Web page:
How to Use Social Media to Build Valuable Business Relationships

Even though social media platforms such as Facebook and Twitter are taking the world by storm, it still can be challenging for many businesspeople to know how to harness the power of social media platforms for business. However, if you understand the ubiquitous ATM offered by banks, you can understand much about what it takes to succeed in social media business communication. With this analogy and a lesson from the world of economics, Knowledge Center contributor Mark Philips explains here why meaningful relationships define social media business success.


The invention of the ATM decades ago revolutionized the banking industry. ATMs could be placed just about anywhere, on relatively short notice and with relatively low resources. The most simple of banking transactions became much easier to accomplish and cash became much more accessible.

Today, social media is taking the world by storm. But "a location on every corner" is not enough to succeed in online business. In business today, meaningful relationships are the currency of the social media ATM. Consider the following three comparisons:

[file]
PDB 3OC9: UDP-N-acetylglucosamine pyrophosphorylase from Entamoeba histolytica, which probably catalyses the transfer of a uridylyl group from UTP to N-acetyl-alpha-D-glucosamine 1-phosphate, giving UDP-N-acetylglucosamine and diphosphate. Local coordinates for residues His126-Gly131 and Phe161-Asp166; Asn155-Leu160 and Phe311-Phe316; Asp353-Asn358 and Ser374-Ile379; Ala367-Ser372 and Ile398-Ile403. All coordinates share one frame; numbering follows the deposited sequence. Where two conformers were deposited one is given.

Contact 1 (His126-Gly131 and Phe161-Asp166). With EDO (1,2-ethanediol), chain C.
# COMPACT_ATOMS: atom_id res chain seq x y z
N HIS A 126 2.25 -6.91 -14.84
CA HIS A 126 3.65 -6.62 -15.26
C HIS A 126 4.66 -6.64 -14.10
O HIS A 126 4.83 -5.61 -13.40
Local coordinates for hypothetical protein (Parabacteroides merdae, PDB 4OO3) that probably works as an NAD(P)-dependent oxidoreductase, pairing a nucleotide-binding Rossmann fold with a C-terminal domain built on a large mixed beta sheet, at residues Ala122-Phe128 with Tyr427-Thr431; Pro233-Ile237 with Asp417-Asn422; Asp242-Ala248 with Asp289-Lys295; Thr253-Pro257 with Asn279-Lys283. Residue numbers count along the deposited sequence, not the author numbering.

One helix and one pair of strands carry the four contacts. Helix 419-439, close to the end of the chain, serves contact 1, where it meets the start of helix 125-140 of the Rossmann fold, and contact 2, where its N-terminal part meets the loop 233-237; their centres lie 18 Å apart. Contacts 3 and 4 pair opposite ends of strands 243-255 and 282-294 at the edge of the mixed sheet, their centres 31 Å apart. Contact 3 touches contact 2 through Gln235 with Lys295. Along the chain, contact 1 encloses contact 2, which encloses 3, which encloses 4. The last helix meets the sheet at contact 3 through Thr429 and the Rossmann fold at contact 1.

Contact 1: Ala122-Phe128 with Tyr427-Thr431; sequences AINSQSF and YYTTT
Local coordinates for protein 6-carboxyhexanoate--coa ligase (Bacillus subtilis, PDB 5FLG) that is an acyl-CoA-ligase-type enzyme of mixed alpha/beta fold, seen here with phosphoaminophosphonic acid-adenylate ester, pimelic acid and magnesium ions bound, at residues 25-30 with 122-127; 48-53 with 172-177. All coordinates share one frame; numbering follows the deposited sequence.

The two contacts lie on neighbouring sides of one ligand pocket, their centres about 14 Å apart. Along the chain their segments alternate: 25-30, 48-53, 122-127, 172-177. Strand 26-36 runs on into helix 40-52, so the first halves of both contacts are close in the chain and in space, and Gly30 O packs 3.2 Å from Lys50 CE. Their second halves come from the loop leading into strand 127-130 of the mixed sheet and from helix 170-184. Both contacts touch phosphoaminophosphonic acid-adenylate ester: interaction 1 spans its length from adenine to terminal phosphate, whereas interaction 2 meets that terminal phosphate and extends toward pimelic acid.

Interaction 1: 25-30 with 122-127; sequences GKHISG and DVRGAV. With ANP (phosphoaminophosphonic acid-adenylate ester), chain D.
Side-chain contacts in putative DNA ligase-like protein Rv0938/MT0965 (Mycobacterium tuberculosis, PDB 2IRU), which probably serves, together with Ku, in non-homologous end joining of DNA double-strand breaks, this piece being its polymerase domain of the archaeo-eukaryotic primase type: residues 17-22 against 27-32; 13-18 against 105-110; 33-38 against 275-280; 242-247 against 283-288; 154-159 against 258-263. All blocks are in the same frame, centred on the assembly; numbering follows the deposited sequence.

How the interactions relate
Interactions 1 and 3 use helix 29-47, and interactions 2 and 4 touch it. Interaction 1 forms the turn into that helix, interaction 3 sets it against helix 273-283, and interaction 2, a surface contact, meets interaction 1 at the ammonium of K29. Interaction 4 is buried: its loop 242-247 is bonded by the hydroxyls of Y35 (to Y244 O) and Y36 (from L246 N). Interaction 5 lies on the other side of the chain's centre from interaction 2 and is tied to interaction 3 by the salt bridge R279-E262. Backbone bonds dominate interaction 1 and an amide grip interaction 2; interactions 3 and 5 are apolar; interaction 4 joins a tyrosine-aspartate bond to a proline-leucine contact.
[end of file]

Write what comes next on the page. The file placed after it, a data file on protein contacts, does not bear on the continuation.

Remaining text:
1. ATMs make it cheap, fast and easy to withdraw cash. Social networks make it cheap, fast and easy to exchange information.

2. There's an ATM on every corner. There's a social media bookmark or application on every laptop and smartphone.

3. Most ATM patrons look over their shoulder during transactions. Most social media users likely don't but perhaps they should.

The velocity of money and information

A brief economics lesson shines even more light on the comparison and its application for business professionals. In economics, the concept of the "velocity of money" describes the frequency with which a unit of currency is used. In essence, this is the number of times a dollar circulates within an economy over a certain period of time. In a different era, this measure was considered a viable indicator of the health of an economy.

The advent of the ATM increased the velocity of money significantly. Transactions took place more often, with money flying rapidly from ATM to pocket to cash register to business bank accounts faster than ever before. Where the speed at which money flew around the economy once indicated the health of the nation's business community, it became clear after the rise of the ATM that high velocity did not necessarily indicate economic health. Banks' ability to reach customers was greatly improved, but that did not necessarily create value for the customer or help the customer (or individual banks) to grow.